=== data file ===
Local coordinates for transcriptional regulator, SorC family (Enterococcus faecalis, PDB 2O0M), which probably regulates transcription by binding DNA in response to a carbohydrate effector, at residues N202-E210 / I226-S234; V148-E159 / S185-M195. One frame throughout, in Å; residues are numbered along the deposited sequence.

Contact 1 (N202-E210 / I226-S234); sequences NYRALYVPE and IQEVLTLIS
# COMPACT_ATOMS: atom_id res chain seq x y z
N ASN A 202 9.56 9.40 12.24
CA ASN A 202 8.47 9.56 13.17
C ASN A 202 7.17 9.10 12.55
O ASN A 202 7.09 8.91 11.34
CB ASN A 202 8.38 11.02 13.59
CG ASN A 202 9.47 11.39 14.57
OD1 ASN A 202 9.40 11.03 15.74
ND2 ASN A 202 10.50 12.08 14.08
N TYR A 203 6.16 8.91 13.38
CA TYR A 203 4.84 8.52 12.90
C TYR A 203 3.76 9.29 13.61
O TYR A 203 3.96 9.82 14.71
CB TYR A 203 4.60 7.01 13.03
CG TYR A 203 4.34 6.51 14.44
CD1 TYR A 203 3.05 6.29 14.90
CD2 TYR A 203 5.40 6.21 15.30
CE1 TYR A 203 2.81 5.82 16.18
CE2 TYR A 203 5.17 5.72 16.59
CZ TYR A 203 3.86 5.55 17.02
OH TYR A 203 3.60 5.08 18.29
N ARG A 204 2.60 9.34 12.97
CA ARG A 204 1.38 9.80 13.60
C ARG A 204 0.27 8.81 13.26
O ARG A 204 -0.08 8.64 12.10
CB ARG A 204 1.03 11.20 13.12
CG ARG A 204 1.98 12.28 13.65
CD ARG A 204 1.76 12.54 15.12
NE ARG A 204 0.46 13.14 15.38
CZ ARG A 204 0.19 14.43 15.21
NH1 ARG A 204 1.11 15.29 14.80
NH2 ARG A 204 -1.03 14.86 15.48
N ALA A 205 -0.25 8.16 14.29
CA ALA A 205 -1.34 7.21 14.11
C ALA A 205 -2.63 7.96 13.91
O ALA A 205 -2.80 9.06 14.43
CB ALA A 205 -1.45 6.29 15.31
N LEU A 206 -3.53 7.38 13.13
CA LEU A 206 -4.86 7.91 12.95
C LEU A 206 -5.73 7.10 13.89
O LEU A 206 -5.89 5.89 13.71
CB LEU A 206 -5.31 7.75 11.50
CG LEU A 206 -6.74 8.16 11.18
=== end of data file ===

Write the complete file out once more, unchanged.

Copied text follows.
Local coordinates for transcriptional regulator, SorC family (Enterococcus faecalis, PDB 2O0M), which probably regulates transcription by binding DNA in response to a carbohydrate effector, at residues N202-E210 / I226-S234; V148-E159 / S185-M195. One frame throughout, in Å; residues are numbered along the deposited sequence.

Contact 1 (N202-E210 / I226-S234); sequences NYRALYVPE and IQEVLTLIS
# COMPACT_ATOMS: atom_id res chain seq x y z
N ASN A 202 9.56 9.40 12.24
CA ASN A 202 8.47 9.56 13.17
C ASN A 202 7.17 9.10 12.55
O ASN A 202 7.09 8.91 11.34
CB ASN A 202 8.38 11.02 13.59
CG ASN A 202 9.47 11.39 14.57
OD1 ASN A 202 9.40 11.03 15.74
ND2 ASN A 202 10.50 12.08 14.08
N TYR A 203 6.16 8.91 13.38
CA TYR A 203 4.84 8.52 12.90
C TYR A 203 3.76 9.29 13.61
O TYR A 203 3.96 9.82 14.71
CB TYR A 203 4.60 7.01 13.03
CG TYR A 203 4.34 6.51 14.44
CD1 TYR A 203 3.05 6.29 14.90
CD2 TYR A 203 5.40 6.21 15.30
CE1 TYR A 203 2.81 5.82 16.18
CE2 TYR A 203 5.17 5.72 16.59
CZ TYR A 203 3.86 5.55 17.02
OH TYR A 203 3.60 5.08 18.29
N ARG A 204 2.60 9.34 12.97
CA ARG A 204 1.38 9.80 13.60
C ARG A 204 0.27 8.81 13.26
O ARG A 204 -0.08 8.64 12.10
CB ARG A 204 1.03 11.20 13.12
CG ARG A 204 1.98 12.28 13.65
CD ARG A 204 1.76 12.54 15.12
NE ARG A 204 0.46 13.14 15.38
CZ ARG A 204 0.19 14.43 15.21
NH1 ARG A 204 1.11 15.29 14.80
NH2 ARG A 204 -1.03 14.86 15.48
N ALA A 205 -0.25 8.16 14.29
CA ALA A 205 -1.34 7.21 14.11
C ALA A 205 -2.63 7.96 13.91
O ALA A 205 -2.80 9.06 14.43
CB ALA A 205 -1.45 6.29 15.31
N LEU A 206 -3.53 7.38 13.13
CA LEU A 206 -4.86 7.91 12.95
C LEU A 206 -5.73 7.10 13.89
O LEU A 206 -5.89 5.89 13.71
CB LEU A 206 -5.31 7.75 11.50
CG LEU A 206 -6.74 8.16 11.18